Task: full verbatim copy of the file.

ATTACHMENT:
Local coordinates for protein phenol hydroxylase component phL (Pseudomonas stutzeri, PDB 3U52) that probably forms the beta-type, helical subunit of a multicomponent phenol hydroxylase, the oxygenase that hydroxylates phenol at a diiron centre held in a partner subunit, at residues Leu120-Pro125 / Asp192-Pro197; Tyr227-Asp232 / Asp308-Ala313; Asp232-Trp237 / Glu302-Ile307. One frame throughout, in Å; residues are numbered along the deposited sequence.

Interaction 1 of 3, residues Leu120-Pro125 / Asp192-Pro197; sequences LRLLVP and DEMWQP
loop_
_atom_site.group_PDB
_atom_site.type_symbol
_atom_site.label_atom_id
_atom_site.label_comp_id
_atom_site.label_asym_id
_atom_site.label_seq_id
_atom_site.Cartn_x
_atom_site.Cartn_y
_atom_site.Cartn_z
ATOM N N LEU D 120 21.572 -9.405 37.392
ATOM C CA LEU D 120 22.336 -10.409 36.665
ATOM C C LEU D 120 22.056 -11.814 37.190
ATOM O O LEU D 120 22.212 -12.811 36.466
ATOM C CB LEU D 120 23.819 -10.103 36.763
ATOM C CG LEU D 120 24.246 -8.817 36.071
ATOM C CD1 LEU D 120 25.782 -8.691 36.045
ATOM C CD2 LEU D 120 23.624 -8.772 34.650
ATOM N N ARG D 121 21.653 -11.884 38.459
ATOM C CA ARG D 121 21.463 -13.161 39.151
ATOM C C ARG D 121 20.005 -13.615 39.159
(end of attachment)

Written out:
Local coordinates for protein phenol hydroxylase component phL (Pseudomonas stutzeri, PDB 3U52) that probably forms the beta-type, helical subunit of a multicomponent phenol hydroxylase, the oxygenase that hydroxylates phenol at a diiron centre held in a partner subunit, at residues Leu120-Pro125 / Asp192-Pro197; Tyr227-Asp232 / Asp308-Ala313; Asp232-Trp237 / Glu302-Ile307. One frame throughout, in Å; residues are numbered along the deposited sequence.

Interaction 1 of 3, residues Leu120-Pro125 / Asp192-Pro197; sequences LRLLVP and DEMWQP
loop_
_atom_site.group_PDB
_atom_site.type_symbol
_atom_site.label_atom_id
_atom_site.label_comp_id
_atom_site.label_asym_id
_atom_site.label_seq_id
_atom_site.Cartn_x
_atom_site.Cartn_y
_atom_site.Cartn_z
ATOM N N LEU D 120 21.572 -9.405 37.392
ATOM C CA LEU D 120 22.336 -10.409 36.665
ATOM C C LEU D 120 22.056 -11.814 37.190
ATOM O O LEU D 120 22.212 -12.811 36.466
ATOM C CB LEU D 120 23.819 -10.103 36.763
ATOM C CG LEU D 120 24.246 -8.817 36.071
ATOM C CD1 LEU D 120 25.782 -8.691 36.045
ATOM C CD2 LEU D 120 23.624 -8.772 34.650
ATOM N N ARG D 121 21.653 -11.884 38.459
ATOM C CA ARG D 121 21.463 -13.161 39.151
ATOM C C ARG D 121 20.005 -13.615 39.159